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Hundreds Arrested in War Protests

Hundreds Arrested in War Protests

By Chris Kuttruff
t r u t h o u t | Report

On Monday, more than 200 protesters across the nation were arrested in response to their demonstrations against the war. The protests, rallying thousands across the nation, were organized by United for Peace and Justice (UFPJ), an organization comprised of a broad coalition of individuals who, according to their web site, oppose the Iraq War and the US "government's policy of permanent warfare and empire-building." (1)

The March 19 protests differed significantly from past, larger mass-mobilizations and tended to focus more on creative acts of civil disobedience.

Judith LeBlanc, lead organizer for UFPJ, spoke with Truthout about the impact of Wednesday's demonstrations. "Yesterday was a very important day for the movement ... It brought together young people, faith-based groups, military families, and people of all races and backgrounds. We had over 700 local actions and a large number of people taking the day off work."

LeBlanc emphasized the unique purpose of the UFPJ-led demonstrations: "This broad group of people is a reflection of the majority ... and [Wednesday] was about giving people an opportunity to express their opposition in creative, non-violent ways ... Women carrying lifeless babies ... Men with bloody hands. What was amazing was how people came out of stores and observed; it was an incredible atmosphere ... people asking, 'What is it that is really going on in our world?'"

LeBlanc noted what impacted her most was witnessing a mother say to her nine-year-old girl, "honey, look, it's about the war ... it's people speaking out against the war." LeBlanc said the demonstrations were "true opposition ... the way it should be ... people pausing in their daily lives to think: this war needs to end ... and this is the cutting edge of what's going to drive people to the polls in November."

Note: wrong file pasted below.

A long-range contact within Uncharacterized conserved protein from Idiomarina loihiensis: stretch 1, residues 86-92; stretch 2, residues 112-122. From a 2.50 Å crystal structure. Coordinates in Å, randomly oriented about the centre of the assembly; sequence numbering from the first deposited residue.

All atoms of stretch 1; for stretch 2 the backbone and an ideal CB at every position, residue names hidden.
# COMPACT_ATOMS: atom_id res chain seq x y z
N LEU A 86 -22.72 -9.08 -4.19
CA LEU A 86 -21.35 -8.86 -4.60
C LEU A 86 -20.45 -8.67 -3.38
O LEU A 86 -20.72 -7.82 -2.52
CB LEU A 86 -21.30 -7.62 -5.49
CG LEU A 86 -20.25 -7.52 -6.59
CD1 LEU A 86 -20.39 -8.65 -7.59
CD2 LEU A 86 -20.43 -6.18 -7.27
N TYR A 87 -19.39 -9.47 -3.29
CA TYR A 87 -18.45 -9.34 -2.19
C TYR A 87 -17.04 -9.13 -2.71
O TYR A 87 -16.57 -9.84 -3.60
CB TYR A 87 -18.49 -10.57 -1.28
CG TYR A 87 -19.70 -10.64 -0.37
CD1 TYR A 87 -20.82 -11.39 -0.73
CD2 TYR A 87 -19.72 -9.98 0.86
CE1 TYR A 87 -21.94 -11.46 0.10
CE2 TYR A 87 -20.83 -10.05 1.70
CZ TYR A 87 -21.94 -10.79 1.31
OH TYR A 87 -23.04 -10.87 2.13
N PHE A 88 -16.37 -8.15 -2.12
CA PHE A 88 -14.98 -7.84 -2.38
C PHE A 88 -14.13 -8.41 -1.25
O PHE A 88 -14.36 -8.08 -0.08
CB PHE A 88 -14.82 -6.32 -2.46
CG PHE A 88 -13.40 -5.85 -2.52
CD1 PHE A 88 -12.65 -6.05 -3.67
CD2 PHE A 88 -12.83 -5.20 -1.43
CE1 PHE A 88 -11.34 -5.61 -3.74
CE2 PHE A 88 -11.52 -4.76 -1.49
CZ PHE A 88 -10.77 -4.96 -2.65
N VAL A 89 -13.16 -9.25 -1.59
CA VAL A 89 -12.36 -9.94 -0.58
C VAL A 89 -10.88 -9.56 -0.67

Marking the fifth anniversary of the Iraq invasion, a small sector of the two-thirds of Americans who believe the war was a mistake and advocate withdrawal, publicly displayed their dissent and commitment to a change of policy - willing to be arrested to make their point.

Symbolizing their desire to stop funding the Iraq war, about a hundred demonstrators attempted to block traffic flow to the IRS building in DC. More protesters later gathered near the same area, holding signs that read: "Stop Paying to Kill." Many in the DC area also focused on a military recruiting center at 15th and L, along with the American Petroleum Institute on 13th. (2)

According to The Chicago Sun Times, about 2,500 people marched the streets on Wednesday in downtown Chicago to protest the war. Protesters carried banners, banged on buckets and chanted, "This war must end."

In Kauai, Hawaii, demonstrators stood in front of an Army Recruiting office and held signs detailing the projects that could have been funded, and services provided, by the money spent on the Iraq war. (5)

In another demonstration of civil disobedience, 150 protesters were arrested in San Francisco for blocking traffic and chaining themselves to public buildings. The event attracted hundreds of spectators to the business district of San Francisco. That evening, about 3,000 people gathered at the San Francisco civic center to silently and solemnly voice their opposition. (3)

Five years after the start of the Iraq War, the United States has lost almost 4,000 American soldiers and spent over half a trillion dollars on operations and reconstruction so far. According to McClatchy, about 100,000 innocent Iraqi civilians have died (some sources estimate even more), and over 2.5 million have been displaced from their homes. (4)

The turmoil of war and sectarian violence across Iraq has made reconciliation difficult with hostility high between Sunnis and Shiites.

President Bush stated on Wednesday, "... Removing Saddam Hussein from power was the right decision, and this is a fight that America can and must win." Many critics, however, argue the president fails to recognize the complexity of the situation, noting the betterment of Iraqi civilian life is not contingent upon US military "success" or "failure," but rather the gradual restoration of stability and safety in the region.

On Monday, prior to a devastating suicide attack that killed dozens, Vice President Dick Cheney addressed the press while on a visit to Baghdad: "If you look back on those five years it has been a difficult, challenging but nonetheless successful endeavor ... and it has been well worth the effort."

But despite optimism coming out of the Bush administration, Iraqi citizens still feel their quality of life has, in many respects, worsened. According to an ABC/BBC poll, an overwhelming majority of Iraqis (about 70 percent) note poor conditions regarding employment and availability of resources (fuel, electricity, clean water and medical care). (5) Also, about two-thirds of Iraqi citizens view the security situation over the past six months as the same or worse than before.



Christopher Kuttruff is a frequent contributor to

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